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Murdered boy's fellow pupils make DVD to raise knife crime awareness

FELLOW pupils of a schoolboy who was murdered have created a DVD to raise awareness about knife crime among other youngsters.

christopher KNOX: The teenager was killed in 2011.
christopher KNOX: The teenager was killed in 2011.

The film has been created by teenagers at Inverclyde Academy, where pupil Christopher Knox, 17, died after he was stabbed in June 2011.

Produced with BBC Scotland's Learn at BBC (LAB) unit, it is aimed at first and second-year pupils in Scotland. The film involves a love story and aims to show the impact of knife crime on two lives. Ex-Inverclyde Academy headteacher Catherine Sorensen, who retired in April, said making the DVD helped pupils ensure something positive came out of the tragedy of Christopher's death. She said: "Three years ago we suffered quite a tragedy when we lost one of our pupils in an event that occurred outside of school, but nonetheless the effect on the school community was cataclysmic, and one of the things that the pupils then and now have done is try to make a positive out of a negative, try to take something good from what was an appalling series of events.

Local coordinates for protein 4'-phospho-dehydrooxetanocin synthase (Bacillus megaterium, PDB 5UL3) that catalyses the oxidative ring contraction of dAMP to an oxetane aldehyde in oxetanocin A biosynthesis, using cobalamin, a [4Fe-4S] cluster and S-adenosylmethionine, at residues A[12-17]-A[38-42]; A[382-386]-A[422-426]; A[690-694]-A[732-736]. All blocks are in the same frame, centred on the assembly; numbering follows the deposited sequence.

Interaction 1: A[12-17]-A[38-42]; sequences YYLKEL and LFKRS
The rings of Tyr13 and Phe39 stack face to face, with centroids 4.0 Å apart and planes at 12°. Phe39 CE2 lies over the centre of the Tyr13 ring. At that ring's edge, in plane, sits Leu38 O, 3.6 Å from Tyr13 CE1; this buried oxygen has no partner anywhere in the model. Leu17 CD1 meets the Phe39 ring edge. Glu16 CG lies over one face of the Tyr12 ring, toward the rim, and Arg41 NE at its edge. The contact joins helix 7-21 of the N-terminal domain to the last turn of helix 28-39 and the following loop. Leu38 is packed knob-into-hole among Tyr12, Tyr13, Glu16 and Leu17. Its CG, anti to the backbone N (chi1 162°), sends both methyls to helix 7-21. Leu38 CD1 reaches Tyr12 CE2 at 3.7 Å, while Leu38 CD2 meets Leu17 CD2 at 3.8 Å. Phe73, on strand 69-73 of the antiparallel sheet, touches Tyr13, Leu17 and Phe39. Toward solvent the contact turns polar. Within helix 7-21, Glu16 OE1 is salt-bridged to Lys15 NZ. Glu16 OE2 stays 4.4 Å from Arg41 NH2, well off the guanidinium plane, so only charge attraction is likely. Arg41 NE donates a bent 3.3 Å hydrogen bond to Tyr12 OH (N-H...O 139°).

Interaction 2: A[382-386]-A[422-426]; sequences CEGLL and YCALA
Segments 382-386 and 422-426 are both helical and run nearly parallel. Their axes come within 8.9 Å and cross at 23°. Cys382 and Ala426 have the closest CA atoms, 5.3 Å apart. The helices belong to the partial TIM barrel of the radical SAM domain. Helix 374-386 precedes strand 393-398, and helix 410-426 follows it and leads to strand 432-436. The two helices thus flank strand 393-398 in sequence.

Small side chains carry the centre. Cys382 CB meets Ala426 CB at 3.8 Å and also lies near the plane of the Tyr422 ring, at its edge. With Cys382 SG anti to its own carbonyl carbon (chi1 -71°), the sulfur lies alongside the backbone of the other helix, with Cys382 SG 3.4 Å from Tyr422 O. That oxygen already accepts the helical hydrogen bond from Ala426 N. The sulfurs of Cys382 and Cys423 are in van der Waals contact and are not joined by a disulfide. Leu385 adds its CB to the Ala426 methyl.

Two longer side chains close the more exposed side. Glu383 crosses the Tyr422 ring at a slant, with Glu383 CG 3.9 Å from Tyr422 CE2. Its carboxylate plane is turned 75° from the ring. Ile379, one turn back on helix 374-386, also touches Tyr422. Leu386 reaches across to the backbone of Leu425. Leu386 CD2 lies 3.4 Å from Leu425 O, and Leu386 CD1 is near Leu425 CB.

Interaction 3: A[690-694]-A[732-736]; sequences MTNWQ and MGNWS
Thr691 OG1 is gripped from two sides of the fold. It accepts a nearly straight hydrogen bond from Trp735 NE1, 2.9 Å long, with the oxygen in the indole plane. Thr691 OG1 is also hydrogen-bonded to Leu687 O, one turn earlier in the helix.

"About a year ago I met with staff from the Crown Office and Procurator Fiscal Service, and also from the BBC, and we had a chat about producing some kind of resource that teachers could use in the classroom to support the whole No Knives Better Lives campaign to keep it live and, above all, to try and make it a peer campaign because the point about the DVD is that this has been done by young people for other young people. Any study that you can see anywhere will tell you that peer education is the most powerful tool we have in affecting attitudes and behaviour amongst young people.

"Obviously our group of 20 14-year-olds can't go out and talk to the whole of Scotland, but through using this particular production and having it posted on the BBC website, where it is available for free, for any teacher and indeed any parent to use, that's allowing them to talk and give a thought-provoking message to people their age or slightly younger."

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